Shamanism is a way of life amongst the villages on Lake Atitlan Guatemala. During our boat ride around Lake Atitlan in Guatemala, we stopped at the village of Santiago Atitlan. A picturesque village settled in an inlet with amazing views of San Pedro Volcano across the Lake. When we docked we were treated to an amazing array of handicrafts produced by the Tz’utujil-speaking Mayans.
Wikipedia states “Shamanism is a practice that involves a practitioner reaching altered states of consciousness in order to perceive and interact with a spirit world and channel these transcendental energies into this world”.
- 1 Map of Lake Atitlan Guatemala
- 2 Shamanism on Lake Atitlan in the Village of Santiago Atitlan
- 3 Essential Information for Visiting Lake Atitlan
- 4 Guatemala Travel Guides
- 5 Travel Shop
- 6 Pinterest
Map of Lake Atitlan Guatemala
(Editor Update 2020)
Some interesting reading in regards to Shamanism and the Mayan religion:
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Shamanism on Lake Atitlan in the Village of Santiago Atitlan
A local young guide informed us of the presence of Maximon, a highland Mayan deity who worships Mayan Gods, in the village of Santiago on Lake Atitlan. If we were interested he would take us there as special shaman rituals were being performed that afternoon. Maximon is housed in the home of a different member of the local confradia, or Catholic brotherhood, every year. The effigy is a wooden figure clad in colourful silk scarves wearing a Stetson hat, who smokes a cigar and receives offerings of moonshine.
We alighted the boat at Santiago and walked through the maze of shops selling brightly coloured woven goods, carvings and paintings till we reached a narrow alley. Down this alleyway we wandered into a small one-room house that backed onto the lake. Here the centuries-old shaman rituals were being performed.
In the middle of the room wearing the most colourful array of scarves we had ever seen was Maximon smoking a cigar. Yes, a cigar. How could something that was not alive smoke a cigar? Maximon was constantly supported by menfolk that seemingly attend to all of Maximon’s needs. The support provided to Maximon was constant and the menfolk appeared in a trance-like state, frequently topping up Maximon’s alcohol vessel and their own. The room was small, condensed and very mystical. There was a small crowd watching the performance.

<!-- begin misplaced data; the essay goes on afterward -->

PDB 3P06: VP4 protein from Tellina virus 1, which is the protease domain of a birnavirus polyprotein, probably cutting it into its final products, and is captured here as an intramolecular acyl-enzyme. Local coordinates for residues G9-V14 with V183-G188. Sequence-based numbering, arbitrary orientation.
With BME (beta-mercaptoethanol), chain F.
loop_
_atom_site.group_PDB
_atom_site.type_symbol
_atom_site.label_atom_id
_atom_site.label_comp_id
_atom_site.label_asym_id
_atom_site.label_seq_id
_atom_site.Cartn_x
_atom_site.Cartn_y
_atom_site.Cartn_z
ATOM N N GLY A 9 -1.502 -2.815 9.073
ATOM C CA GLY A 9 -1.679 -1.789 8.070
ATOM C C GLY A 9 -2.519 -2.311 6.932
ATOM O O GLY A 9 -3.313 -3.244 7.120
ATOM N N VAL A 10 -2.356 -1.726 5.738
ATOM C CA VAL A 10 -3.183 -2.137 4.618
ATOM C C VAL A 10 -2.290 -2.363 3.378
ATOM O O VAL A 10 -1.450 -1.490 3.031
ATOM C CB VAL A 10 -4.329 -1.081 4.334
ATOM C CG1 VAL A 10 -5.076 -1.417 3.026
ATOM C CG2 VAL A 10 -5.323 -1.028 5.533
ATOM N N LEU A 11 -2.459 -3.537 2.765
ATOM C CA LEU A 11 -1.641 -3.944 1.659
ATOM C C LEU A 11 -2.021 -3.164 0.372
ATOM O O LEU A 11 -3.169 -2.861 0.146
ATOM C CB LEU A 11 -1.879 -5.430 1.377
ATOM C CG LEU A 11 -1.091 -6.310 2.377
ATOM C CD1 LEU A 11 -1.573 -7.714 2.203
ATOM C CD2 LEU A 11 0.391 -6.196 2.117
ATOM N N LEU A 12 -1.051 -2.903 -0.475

We were just in time to witness the ceremony by the local Shaman. A local Mayor from an outlying village needed $18,000 to complete the building of his new home. He also requested protection presumably from his town folk, we could not really get to the bottom of this.
The Shaman set up numerous candles in front of Maximon, changed the cigar to a cigarette and set the incense and chanting in motion. At times it became quite intense through the foggy haze and in a language which definitely was not Spanish. The support men becoming more intoxicated as the ceremony progressed.
We were allowed to be there for the ceremony and if we wanted we could take photos but needed to pay 10 Quetzales (Guatemalan currency) about USD0.15 cents. As the cigarette burnt down and ash formed and just before it fell onto the silk scarves a member of the confradia flicked the ash into a small container. When the cigarette was finished it was time to offer up the moonshine. Maximon was laid back and the liquid was poured gently down his throat.
During the ceremony, the Shaman brought out his mobile phone and proceeded to speak to another Shaman in another location about the ceremony that he was currently conducted. What was said was not explained to us. The Mayor and his wife seemed happy with the proceedings and we took our leave.
We were privileged to witness this ceremony, luckily being in the right place at the right time. We, still to this day, have not really understood the Mayan ceremony with the addition of the whiskey and cigarettes. The chanting we understand from other religious ceremonies around the world, but this one…..we are still shaking our heads.
Have you attended a Shaman ritual?
Where to Stay in Panajachel
Panajachel is the largest town on Lake Atitlan with many cafes, bars, markets and accommodation. From Panajachel, you can catch boats to the outlying smaller towns around the lake.
We checked out Hotels Combine for the best prices on accommodation in Panajachel.
Airbnb Properties around Lake Atitlan and Panajachel
Things To Do Around Lake Atitlan
There are tours available around Lake Atitlan:
Essential Information for Visiting Lake Atitlan
Guatemala City is the closest airport to Lake Atitlan.
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